To visit Yesud HaMa’ala by car, enter “Yesud HaMa’ala” into Waze. This will bring you to a parking area on HaMeyasdin St. by the mo’aza.

 

  • For both walkers and car riders, walk along HaMeyasdin St in the direction away from Route 90. Cross HaShmura St. Note the concrete blocks on the sidewalk that sometimes provide brief histories of the families living here. Continue to the fork at the end of the road.

 

  • To visit the ruins of the synagogue here from the Byzantine period turn left and adjoining the garden you will see the ruins on your left. This is where the stone was found that provided support to the settlers to continue living here. The synagogue faced south to Jerusalem. It was in use until the 7th century, but in the Muslim and Crusader periods functioned as a sugar factory.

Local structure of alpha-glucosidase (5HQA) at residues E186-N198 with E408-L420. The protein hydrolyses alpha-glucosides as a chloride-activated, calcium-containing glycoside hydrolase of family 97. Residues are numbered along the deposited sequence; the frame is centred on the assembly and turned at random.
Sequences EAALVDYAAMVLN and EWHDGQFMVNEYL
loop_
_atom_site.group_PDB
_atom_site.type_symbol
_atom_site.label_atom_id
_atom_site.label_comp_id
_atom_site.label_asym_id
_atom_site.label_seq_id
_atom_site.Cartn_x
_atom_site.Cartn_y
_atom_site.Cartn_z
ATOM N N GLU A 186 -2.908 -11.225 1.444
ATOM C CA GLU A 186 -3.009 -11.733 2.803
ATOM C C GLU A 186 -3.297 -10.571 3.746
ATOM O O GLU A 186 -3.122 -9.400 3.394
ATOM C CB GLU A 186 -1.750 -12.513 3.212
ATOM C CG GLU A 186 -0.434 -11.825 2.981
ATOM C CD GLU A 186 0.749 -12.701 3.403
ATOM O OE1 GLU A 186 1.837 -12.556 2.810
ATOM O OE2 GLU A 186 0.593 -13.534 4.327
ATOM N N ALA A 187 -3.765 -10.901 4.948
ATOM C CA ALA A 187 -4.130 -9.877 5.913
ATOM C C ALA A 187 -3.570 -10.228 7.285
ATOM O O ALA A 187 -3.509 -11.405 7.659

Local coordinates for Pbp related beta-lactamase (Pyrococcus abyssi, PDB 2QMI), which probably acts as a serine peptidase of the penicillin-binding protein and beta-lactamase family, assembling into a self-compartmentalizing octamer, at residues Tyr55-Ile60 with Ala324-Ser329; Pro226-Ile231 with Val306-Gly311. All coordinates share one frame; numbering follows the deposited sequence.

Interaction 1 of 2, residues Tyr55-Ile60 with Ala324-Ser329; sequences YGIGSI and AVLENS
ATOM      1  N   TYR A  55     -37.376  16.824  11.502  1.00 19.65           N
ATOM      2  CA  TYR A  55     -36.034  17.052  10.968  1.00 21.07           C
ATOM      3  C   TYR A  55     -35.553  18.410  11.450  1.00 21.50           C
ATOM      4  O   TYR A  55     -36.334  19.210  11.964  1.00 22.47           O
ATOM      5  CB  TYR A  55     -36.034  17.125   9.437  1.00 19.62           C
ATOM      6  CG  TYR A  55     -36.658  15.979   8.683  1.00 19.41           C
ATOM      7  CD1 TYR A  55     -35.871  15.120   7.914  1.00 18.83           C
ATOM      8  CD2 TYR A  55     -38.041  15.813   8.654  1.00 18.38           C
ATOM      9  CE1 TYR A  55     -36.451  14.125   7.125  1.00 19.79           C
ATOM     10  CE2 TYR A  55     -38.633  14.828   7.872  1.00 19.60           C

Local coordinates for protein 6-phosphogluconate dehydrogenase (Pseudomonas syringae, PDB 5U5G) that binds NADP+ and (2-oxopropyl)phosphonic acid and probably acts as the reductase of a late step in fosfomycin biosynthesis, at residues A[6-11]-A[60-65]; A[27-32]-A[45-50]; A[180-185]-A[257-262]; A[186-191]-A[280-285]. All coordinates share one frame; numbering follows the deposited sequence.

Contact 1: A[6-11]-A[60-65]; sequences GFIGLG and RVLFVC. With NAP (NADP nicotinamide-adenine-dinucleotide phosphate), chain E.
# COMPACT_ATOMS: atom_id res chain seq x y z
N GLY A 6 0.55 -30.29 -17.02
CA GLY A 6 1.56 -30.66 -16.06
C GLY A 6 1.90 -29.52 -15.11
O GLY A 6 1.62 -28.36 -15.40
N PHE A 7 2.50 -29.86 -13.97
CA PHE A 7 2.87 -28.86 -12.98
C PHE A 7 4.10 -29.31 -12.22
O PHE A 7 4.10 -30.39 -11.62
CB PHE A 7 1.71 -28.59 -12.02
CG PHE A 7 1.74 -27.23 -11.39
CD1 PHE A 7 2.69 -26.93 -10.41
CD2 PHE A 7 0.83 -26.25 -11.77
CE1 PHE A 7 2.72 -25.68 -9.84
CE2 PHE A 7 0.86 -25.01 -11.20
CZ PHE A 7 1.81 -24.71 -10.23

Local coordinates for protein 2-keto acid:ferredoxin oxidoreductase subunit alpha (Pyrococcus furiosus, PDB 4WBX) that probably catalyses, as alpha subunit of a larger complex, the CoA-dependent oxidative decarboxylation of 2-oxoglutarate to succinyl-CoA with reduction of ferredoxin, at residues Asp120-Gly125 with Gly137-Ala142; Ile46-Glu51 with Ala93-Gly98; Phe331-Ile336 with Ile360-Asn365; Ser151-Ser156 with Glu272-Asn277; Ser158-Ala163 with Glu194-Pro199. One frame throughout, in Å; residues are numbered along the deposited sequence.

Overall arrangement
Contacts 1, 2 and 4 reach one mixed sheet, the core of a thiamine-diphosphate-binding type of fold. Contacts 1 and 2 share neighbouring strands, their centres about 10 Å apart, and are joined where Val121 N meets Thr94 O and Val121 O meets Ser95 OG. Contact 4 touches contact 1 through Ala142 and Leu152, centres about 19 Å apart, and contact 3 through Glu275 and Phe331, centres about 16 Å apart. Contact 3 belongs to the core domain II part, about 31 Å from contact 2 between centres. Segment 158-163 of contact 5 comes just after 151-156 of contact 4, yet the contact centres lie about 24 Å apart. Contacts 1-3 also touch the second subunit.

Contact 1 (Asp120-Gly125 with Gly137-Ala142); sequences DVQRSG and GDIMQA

• Return to HaMeyasdin St and take the right fork at the end of the road. Then take the first street on the left.  Almost immediately you will see a sign with the words Toto in Hebrew by a path. Follow this path through the park and passing a grove of old eucalyptus trees and this will bring you to a former pier for Lake Hula. It is from here that the villagers went fishing in their fishing boats. There are signs in Hebrew describing the significance of this pier.

 

  • Return the way you came.

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The oven in the Dubrovin Farm

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The old eucalyptus grove on the way to the pier.

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Picture at the pier of the early days of Yesud HaMa'ala.